LOS ANGELES (CN) – Immigration officials’ insistence of cash bail for noncitizens – including permanent residents and refuge-seekers – keeps people locked up for years simply because they are poor, a constitutional class action claims in Federal Court.
Lead plaintiff Xochitl Hernandez came to the United States as an adolescent 25 years ago. She has raised five U.S. citizen children and cares for four grandchildren. She is in jail under $60,000 bond because of a decade-old shoplifting conviction, and faces “months or years in detention until her immigration case is resolved.”
The other named plaintiff, Cesar Matias, of Honduras, has been in jail for more than four years, seeking political asylum, unable to pay his $3,000 cash bond.
“The detention of such individuals is not justified by any valid interest, but rather is based on nothing more than the fact that they are poor or otherwise lack the financial ability to pay their bonds,” their ACLU attorneys say in the April 6 lawsuit.
“Poverty or lack of financial resources should not deprive a person of his or her freedom while in civil immigration proceedings,” their attorney Michael Kaufman said.
The lawsuit against the Department of Justice, the Department of Homeland Security and Immigration and Customs Enforcement targets detention policies only in the Central District of California, where at least 100 immigrants and probably many more are held on bond on any given day.
But Michael Tan, with the ACLU’s immigration rights project in New York, said the problem is nationwide. “We haven’t ruled out bringing this [type of suit] elsewhere,” he said.
Matias, who worked in Los Angeles as a hairdresser, says he will be targeted for persecution in Honduras because he is gay. His $3,000 bond “as well be a million,” Tan said.
Immigration bonds vary widely, from zero to $100,000 or more. Regional and district directors for ICE have authority to set, increase or reduce bonds, and detention officers in immigration prisons have been known to raise bonds on the spot merely because a detainee comes up with the money, immigration attorneys told Courthouse News.
Tan said one problem is there are no standards for how to set immigration bonds. Yet the fact that immigration judges and officials do set bonds shows that the plaintiffs and other detainees “have actually been found not to pose a danger to the country and found not to pose a significant flight risk,” Tan said.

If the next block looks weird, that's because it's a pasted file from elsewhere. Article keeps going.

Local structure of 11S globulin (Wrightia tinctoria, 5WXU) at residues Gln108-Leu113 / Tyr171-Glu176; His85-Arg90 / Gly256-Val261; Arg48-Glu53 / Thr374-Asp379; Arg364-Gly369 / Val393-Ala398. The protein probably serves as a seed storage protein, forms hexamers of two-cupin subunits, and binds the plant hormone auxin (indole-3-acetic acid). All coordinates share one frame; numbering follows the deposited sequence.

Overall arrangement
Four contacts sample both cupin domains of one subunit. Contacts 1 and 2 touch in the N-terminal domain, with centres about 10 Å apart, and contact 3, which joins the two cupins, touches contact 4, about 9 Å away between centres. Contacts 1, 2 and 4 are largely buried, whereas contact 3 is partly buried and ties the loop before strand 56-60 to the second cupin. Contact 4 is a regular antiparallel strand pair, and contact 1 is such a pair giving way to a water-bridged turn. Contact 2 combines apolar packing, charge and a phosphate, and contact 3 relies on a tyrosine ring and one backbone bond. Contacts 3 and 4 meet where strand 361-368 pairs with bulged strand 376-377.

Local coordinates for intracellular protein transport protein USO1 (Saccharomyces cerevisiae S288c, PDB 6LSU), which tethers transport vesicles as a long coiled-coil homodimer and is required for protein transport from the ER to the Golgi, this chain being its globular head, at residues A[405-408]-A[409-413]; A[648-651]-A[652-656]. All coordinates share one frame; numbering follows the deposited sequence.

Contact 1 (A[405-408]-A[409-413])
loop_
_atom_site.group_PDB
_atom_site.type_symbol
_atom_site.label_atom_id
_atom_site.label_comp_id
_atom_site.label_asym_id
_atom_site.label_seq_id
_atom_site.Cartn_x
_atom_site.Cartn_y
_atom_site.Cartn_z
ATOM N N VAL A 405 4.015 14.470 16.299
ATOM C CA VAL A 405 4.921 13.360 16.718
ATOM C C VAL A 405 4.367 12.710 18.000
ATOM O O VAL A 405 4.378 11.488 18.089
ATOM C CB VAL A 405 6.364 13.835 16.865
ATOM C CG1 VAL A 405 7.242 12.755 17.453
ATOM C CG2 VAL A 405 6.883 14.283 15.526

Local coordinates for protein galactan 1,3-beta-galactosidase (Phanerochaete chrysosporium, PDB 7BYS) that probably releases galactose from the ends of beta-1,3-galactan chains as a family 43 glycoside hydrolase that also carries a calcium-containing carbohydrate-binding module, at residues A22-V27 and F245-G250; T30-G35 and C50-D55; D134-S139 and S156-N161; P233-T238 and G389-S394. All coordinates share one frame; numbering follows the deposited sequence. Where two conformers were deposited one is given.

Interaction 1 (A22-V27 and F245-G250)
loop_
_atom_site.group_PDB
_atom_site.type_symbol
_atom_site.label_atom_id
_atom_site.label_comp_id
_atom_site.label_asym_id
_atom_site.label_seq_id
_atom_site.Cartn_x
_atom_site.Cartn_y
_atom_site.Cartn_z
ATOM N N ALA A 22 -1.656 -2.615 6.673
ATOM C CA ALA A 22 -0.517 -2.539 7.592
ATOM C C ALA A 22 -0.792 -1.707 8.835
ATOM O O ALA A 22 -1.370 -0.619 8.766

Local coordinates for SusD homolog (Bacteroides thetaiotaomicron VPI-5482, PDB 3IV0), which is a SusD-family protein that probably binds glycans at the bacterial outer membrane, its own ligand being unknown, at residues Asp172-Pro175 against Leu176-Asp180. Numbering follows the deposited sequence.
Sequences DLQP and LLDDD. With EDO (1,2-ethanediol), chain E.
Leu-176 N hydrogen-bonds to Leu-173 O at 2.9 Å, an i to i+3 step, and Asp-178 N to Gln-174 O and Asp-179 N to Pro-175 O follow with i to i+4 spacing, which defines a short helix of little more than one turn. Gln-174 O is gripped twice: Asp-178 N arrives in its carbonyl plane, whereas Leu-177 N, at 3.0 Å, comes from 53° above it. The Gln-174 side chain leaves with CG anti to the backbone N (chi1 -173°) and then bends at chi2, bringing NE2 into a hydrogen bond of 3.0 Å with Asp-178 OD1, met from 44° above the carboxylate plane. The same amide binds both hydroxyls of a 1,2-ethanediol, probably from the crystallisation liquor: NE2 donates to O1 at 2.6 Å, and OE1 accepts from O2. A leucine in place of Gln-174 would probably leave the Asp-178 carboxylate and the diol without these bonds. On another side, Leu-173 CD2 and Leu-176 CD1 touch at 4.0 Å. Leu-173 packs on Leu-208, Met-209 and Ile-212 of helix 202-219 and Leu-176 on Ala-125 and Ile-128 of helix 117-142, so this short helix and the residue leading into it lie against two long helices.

The plaintiffs claim the bond policy, or lack of policy, violates the Immigration and Nationality Act, the rights to due process and equal protection, and the Eighth Amendment’s protection from excessive bail.
The ACLU says the government’s policies and practices do not require judges or officials to consider a detainee’s ability to pay when setting bond.
“Indeed, in a series of unpublished decisions, the BIA [Board of Immigration Appeals] has held that a person’s financial circumstances are irrelevant to a bond determination,” the complaint states.
The plaintiffs also challenge the demand for bond payment in full, in cash, rather than allowing them to post a deposit or property as in criminal cases, and that immigration policies do not require judges to consider alternatives such as electronic monitoring.
In addition to the federal officials, defendants include officials in Orange County and the City of Santa Ana, where many detainees in the Central District are jailed.
The ACLU says the Department of Justice has argued in criminal cases that keeping defendants in jail “solely because of their inability to pay for their release” violates the equal protection clause and that bail systems must “take individual circumstances into account.”
Tan said the federal government has been “very aggressive” in arguing that locking people up in criminal cases because they’re poor is unconstitutional.
“So it’s not without some irony that the Department of Justice’s own immigration judges are doing the same thing,” he said.
The Department of Justice had no comment.
The Orange County Sheriff’s Office did not respond to requests for comment Thursday.
Michael Kaufman, with the ACLU of Southern California, is assisted by attorneys with the San Francisco office of Skadden Arps Slate Meagher & Flom.
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